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Tuesday 18 December 2012

Tom nam Fead: The Knoll of the Whistles

The following story was collected on 22 January 1951 by Calum Maclean from the recitation of Allan MacDonell or MacDonald, then aged around eighty years of age, originally from Bunroy, Brae Lochaber, but latterly staying in Inverlochy, near Fort William. The hill mentioned in this short anecdote may be located near the modern-day British Aluminium factory which is referred to on the modern Ordnance Survey map as An Sìdhean. The story itself is a migratory one and was once fairly common throughout the Highlands and Islands and doubtless elsewhere. This anecdote is based upon a folk etymology for the place-name as it aptly describes that the fairy folk were once believed to have haunted this particular hillock. A more pragmatic explanation for the hillock could be explained by runnels, or underground streams, that when the conditions were right could make whistling or hissing noises just as a babbling brook would do. The alphanumeric code added to the original transcription as well as the translation refers to the Motif Index of Folklore developed initially by an American folklorist, Stith Thompson and a Finnish folklorist, Antti Aarne and improved even further by a German scholar Hans-Jörg Uther. This particular anecdote was transcribed by Calum Maclean as follows:
Tom nan Sìdhchean – an t-ainim cearst a tha air Tom nam Fead. Bha an dithist seo a’ falabh dhachaidh as a' Ghearasdan. Bha pige uisge-bheatha
aig gach fear dhiubh anns a’ bhreac(hc)an air son na Nollaig. Is dar a bha iad a’ dol air adharst air a’ mhonadh:

“Stad,” thuirst e, “dé ’n ceòl a tha siod (F262.)?”
Chunnaic iad gun robh an sìdhean fosgailte (F721.2). Bha ceòl is aighear is dannsa. An darna fear dhiubh chaidh e a staigh. A staigh a chaidh e (F302.3.1.) is chaill a’ fear eile e. Chum e air dhachaidh.
Choimhead e thall is a bhos air son an fhir eile is cha robh e ri fhaic(hc)inn. Chaidh e dhachaidh. Dh’ innis e mar a thachair. Bha iad na aghaidh aig an taigh gun d’ rinn e rud air choir eigin air an duine eile (K2116.). Thàinig a’ chailleach bhuidseachd, bana-choimhearsnach dhà far an robh e. Thuirst i ris (FD1814.1.):
“Théid thu air tòir an uisge-bheatha am bliadhna a rithist.” Théid thu sìos do’n Allt Bhuidhe. Bheir thu gobhlan as a’ chraobh chaorainn (D1385.2.5.). Gheibh thu beagan gaoisid as earaball a’ stallain (F384.3.) a tha sin thall. Fighidh tu a’ ghaoisid air a’ ghobhlan. Dar a bhios sibh a' tilleachd leis an uisge-bheatha bidh an croc(hc) fosgailte, bidh an dorust fosgailte (F211.1.).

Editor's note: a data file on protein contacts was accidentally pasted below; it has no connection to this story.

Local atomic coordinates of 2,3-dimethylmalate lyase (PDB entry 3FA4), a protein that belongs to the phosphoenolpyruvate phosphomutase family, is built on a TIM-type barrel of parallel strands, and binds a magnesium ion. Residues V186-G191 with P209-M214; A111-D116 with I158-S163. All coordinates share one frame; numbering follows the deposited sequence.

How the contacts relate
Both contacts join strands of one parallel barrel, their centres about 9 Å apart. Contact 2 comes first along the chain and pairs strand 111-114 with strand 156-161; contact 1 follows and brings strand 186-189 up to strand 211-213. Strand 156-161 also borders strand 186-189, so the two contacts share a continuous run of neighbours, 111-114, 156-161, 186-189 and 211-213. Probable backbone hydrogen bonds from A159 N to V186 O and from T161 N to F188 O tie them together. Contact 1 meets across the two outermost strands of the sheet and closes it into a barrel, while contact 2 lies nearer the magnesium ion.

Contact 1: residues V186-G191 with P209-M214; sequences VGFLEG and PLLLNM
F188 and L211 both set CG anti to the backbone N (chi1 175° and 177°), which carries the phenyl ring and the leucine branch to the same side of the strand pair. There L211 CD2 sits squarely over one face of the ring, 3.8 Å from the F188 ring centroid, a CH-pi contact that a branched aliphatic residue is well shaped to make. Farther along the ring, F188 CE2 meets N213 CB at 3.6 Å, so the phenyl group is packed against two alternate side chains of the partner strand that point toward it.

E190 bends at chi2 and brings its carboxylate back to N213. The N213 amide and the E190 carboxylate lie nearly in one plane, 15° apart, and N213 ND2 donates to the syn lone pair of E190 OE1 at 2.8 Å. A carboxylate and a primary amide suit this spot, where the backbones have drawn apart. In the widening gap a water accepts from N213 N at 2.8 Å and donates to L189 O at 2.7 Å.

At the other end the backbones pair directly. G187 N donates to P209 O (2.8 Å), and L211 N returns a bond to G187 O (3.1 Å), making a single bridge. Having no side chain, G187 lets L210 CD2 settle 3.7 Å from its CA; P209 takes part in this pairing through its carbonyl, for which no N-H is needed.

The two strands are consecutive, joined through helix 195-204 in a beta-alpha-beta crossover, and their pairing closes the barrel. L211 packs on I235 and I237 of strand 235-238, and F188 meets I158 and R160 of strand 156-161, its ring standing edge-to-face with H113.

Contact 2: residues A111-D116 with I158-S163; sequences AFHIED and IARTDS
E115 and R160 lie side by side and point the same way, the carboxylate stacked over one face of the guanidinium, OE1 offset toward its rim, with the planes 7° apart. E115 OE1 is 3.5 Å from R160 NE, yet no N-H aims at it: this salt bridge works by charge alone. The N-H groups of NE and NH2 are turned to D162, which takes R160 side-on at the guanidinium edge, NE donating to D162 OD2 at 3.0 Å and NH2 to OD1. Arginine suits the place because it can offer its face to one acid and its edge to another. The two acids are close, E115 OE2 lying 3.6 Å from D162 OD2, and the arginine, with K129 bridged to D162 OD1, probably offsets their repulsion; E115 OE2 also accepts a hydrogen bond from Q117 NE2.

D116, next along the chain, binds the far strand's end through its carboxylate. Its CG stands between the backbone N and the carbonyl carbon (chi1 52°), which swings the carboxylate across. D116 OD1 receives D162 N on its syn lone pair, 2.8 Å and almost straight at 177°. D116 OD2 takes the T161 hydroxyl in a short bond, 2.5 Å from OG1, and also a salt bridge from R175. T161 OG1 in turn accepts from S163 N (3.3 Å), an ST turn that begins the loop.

Cuiridh tu an gobhlan am bruach^bràigh an doruist agas théid thu a staigh. Abair ris:
"Trobhad, trobhad, a Dhomhnaill." Bi a mach a sin.
Gheibh thu leat dhachaidh e.
’S ann mar seo a bha.
Rinn e na chaidh iarraidh air (F322.5.). Thuirst Domhnall a bha a staigh ri Alasdair, ’n uair a fhuair e a mach:
“Cha robh mi móran mhineidean a staigh.”
“Bha thu bliadhna a staigh (Z72.1.),” thuirst Alasdair.
“Cha d’ airich mi ach mar mhineid na dha e (F377),” thuirst Domhnall.
Tha iad ag ràdha agas bha seann-daoine ag innseadh dhomh-sa gun robh e gu math cinnteach sin.
The correct name for Tom nan Sìdhchean (‘The Knoll of the Fairies’) is Tom nam Fead (‘The Knoll of the Whistles’). Two men were going home from Fort William and both were carrying kegs of whisky for a Christmas celebration in their plaids. And when they had gone some distance over the hill:
“Stop,” he said, “what’s that music (F262.)?”
They saw a fairy knoll open (F721.2.). There was music, heartiness and dancing. The second man entered. In he went and the other man lost sight of him (F302.3.1.). He went on his way home.
He searched high and low for the other man but there was no sign of him. He went home and told what had happened. Those at home suspected that he had done something or another to the other man (K2116.). An old wise woman, a neighbour of his came to him. She said to him (D1814.1.):
“You’ll go in search of the whisky this year again. You’ll go down to Allt Buidhe and you’ll take a forked twig from the mountain ash (D1385.2.5.). Then you’ll get a little hair from the stallion’s tail over there (F384.3.). You’ll then tie the hair to the forked twig. When you return with the whisky, the knoll will be open and the door ajar (F211.1). You’ll put the forked twig in the lintel of the door and you’ll enter. Say to him:
“Come on, come on Donald.” Get out of there and you’ll take him home with you.
And so it turned out.
He did as he was advised to do (F322.5). Donald, who had been in the fairy knoll, said to Alasdair when he got out:
“I was only a few minutes inside.”
“You were in a whole year (Z72.1),” said Alasdair.
“I only felt it as if a minute or two had passed (F337),” said Donald.
They say, and old people used to tell me, that it was actually true. The fairies used to whistle (F262.7) and that’s why it was called Tom nam Fead (‘The Knoll of the Whistles’).

SSS NB 5, pp. 385-87
For more on motifs, see wiki entry:

Fairy piper

F22, Man Goes into Fairy Dwelling and Spends Year or more there Dancing with Cask or Basket on Back

F262. Fairies make music.
F721.2. Habitable hill.
F211.1. Entrance to fairyland through door in knoll.
F302.3.1. Fairy entices man into Fairyland.
D1385.2.2. Ash (quicken, rowan) proof against spells and enchantments.
D1814.1. Advice from magician (fortune-teller, etc.).
D1385.2.5. Ash (quicken, rowan) protects against spells and enchantment.
K2116. Innocent person accused of murder.
F322.5. Rescue from fairyland.
F377. Supernatural lapse of time in fairyland. Years seem days.
F384.3. Iron powerful against fairies.
F262.7. Fairies whistle.
Z72.1. A year and a day.

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